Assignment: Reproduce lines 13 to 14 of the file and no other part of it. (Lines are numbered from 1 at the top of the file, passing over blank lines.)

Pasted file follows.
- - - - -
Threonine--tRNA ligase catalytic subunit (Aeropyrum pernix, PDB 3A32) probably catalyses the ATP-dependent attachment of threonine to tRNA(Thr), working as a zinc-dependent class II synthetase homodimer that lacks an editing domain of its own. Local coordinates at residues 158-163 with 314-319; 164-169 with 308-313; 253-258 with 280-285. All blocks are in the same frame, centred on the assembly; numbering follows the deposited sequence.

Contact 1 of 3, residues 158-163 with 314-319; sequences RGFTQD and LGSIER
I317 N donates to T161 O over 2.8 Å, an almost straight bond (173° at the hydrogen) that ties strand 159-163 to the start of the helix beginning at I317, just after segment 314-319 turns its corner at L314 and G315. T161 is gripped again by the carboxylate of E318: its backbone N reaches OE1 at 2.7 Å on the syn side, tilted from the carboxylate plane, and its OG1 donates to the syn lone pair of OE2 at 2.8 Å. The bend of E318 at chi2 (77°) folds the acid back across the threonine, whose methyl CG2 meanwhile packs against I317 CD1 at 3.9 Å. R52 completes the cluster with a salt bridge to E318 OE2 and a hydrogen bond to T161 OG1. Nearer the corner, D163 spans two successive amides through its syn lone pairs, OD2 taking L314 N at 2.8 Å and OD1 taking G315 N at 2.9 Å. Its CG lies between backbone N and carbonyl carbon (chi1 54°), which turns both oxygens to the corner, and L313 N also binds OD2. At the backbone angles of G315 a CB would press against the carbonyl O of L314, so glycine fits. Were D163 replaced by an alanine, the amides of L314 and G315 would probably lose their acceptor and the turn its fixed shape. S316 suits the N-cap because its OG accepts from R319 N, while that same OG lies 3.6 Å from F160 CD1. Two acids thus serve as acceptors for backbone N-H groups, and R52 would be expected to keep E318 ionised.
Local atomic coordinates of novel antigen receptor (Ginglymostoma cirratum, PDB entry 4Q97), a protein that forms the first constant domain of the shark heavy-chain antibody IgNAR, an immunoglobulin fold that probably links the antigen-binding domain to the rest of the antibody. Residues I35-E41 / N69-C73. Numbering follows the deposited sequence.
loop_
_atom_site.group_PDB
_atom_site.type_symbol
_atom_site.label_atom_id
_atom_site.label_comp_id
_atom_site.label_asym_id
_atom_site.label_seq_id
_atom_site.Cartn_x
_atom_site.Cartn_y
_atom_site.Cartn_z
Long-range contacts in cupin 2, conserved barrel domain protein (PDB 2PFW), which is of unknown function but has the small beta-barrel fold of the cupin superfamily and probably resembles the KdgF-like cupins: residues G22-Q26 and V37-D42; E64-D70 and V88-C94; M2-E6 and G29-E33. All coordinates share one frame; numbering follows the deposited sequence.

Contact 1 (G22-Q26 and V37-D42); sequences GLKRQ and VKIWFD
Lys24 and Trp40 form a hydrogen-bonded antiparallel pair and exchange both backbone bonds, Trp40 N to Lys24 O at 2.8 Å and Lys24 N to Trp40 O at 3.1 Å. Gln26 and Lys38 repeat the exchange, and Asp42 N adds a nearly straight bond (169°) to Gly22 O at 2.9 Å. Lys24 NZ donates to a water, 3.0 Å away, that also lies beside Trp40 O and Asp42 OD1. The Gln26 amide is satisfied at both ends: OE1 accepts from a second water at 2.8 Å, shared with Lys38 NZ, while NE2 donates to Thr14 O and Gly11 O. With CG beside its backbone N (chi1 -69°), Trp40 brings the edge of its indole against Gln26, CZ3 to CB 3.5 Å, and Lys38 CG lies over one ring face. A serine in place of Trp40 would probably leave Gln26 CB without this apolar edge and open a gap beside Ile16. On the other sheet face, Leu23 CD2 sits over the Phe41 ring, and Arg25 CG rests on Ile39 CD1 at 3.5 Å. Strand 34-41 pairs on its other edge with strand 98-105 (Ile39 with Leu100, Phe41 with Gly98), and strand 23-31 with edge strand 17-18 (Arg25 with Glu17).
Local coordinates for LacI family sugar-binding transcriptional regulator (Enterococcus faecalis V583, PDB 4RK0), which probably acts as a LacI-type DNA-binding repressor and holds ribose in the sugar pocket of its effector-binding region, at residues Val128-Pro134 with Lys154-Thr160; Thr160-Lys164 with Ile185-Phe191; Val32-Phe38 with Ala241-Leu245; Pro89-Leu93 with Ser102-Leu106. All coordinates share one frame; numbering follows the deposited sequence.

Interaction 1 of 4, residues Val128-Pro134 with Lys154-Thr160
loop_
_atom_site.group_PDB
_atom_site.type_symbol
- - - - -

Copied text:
_atom_site.Cartn_y
_atom_site.Cartn_z